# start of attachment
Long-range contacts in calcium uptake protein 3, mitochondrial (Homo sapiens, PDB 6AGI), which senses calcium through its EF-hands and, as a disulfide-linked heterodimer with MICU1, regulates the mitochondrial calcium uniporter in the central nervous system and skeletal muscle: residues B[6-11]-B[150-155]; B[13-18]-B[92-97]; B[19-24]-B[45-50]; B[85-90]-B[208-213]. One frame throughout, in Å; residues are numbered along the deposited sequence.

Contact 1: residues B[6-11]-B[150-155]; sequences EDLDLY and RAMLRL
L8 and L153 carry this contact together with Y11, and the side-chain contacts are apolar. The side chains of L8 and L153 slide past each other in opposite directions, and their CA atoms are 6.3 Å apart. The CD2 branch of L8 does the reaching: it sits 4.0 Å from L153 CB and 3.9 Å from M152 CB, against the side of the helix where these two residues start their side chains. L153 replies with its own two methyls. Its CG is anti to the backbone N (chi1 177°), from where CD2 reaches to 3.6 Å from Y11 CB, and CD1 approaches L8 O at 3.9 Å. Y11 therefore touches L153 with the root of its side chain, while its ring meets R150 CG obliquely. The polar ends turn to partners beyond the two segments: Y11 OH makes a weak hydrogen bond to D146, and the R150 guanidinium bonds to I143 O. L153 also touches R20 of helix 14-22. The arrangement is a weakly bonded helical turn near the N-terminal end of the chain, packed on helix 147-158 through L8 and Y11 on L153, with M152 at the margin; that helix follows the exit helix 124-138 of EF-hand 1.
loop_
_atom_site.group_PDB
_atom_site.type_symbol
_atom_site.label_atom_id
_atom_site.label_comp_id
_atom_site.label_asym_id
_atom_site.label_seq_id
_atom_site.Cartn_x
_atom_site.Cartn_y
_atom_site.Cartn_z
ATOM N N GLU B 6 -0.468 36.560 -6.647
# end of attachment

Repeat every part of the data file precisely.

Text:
Long-range contacts in calcium uptake protein 3, mitochondrial (Homo sapiens, PDB 6AGI), which senses calcium through its EF-hands and, as a disulfide-linked heterodimer with MICU1, regulates the mitochondrial calcium uniporter in the central nervous system and skeletal muscle: residues B[6-11]-B[150-155]; B[13-18]-B[92-97]; B[19-24]-B[45-50]; B[85-90]-B[208-213]. One frame throughout, in Å; residues are numbered along the deposited sequence.

Contact 1: residues B[6-11]-B[150-155]; sequences EDLDLY and RAMLRL
L8 and L153 carry this contact together with Y11, and the side-chain contacts are apolar. The side chains of L8 and L153 slide past each other in opposite directions, and their CA atoms are 6.3 Å apart. The CD2 branch of L8 does the reaching: it sits 4.0 Å from L153 CB and 3.9 Å from M152 CB, against the side of the helix where these two residues start their side chains. L153 replies with its own two methyls. Its CG is anti to the backbone N (chi1 177°), from where CD2 reaches to 3.6 Å from Y11 CB, and CD1 approaches L8 O at 3.9 Å. Y11 therefore touches L153 with the root of its side chain, while its ring meets R150 CG obliquely. The polar ends turn to partners beyond the two segments: Y11 OH makes a weak hydrogen bond to D146, and the R150 guanidinium bonds to I143 O. L153 also touches R20 of helix 14-22. The arrangement is a weakly bonded helical turn near the N-terminal end of the chain, packed on helix 147-158 through L8 and Y11 on L153, with M152 at the margin; that helix follows the exit helix 124-138 of EF-hand 1.
loop_
_atom_site.group_PDB
_atom_site.type_symbol
_atom_site.label_atom_id
_atom_site.label_comp_id
_atom_site.label_asym_id
_atom_site.label_seq_id
_atom_site.Cartn_x
_atom_site.Cartn_y
_atom_site.Cartn_z
ATOM N N GLU B 6 -0.468 36.560 -6.647